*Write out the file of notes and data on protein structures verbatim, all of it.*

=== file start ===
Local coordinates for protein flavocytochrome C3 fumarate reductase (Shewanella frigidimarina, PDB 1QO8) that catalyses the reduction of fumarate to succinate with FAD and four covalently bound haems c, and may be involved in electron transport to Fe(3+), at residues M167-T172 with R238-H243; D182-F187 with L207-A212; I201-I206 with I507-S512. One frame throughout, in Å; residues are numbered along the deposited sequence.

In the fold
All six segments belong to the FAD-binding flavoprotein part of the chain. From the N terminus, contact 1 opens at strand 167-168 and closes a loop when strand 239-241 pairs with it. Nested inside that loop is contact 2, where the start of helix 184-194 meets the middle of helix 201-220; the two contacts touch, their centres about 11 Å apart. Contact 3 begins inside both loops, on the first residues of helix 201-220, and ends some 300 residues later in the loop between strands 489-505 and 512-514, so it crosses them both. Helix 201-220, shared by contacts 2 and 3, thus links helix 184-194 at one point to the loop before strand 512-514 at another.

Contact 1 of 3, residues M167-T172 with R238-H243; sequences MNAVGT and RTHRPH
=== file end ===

Local coordinates for protein flavocytochrome C3 fumarate reductase (Shewanella frigidimarina, PDB 1QO8) that catalyses the reduction of fumarate to succinate with FAD and four covalently bound haems c, and may be involved in electron transport to Fe(3+), at residues M167-T172 with R238-H243; D182-F187 with L207-A212; I201-I206 with I507-S512. One frame throughout, in Å; residues are numbered along the deposited sequence.

In the fold
All six segments belong to the FAD-binding flavoprotein part of the chain. From the N terminus, contact 1 opens at strand 167-168 and closes a loop when strand 239-241 pairs with it. Nested inside that loop is contact 2, where the start of helix 184-194 meets the middle of helix 201-220; the two contacts touch, their centres about 11 Å apart. Contact 3 begins inside both loops, on the first residues of helix 201-220, and ends some 300 residues later in the loop between strands 489-505 and 512-514, so it crosses them both. Helix 201-220, shared by contacts 2 and 3, thus links helix 184-194 at one point to the loop before strand 512-514 at another.

Contact 1 of 3, residues M167-T172 with R238-H243; sequences MNAVGT and RTHRPH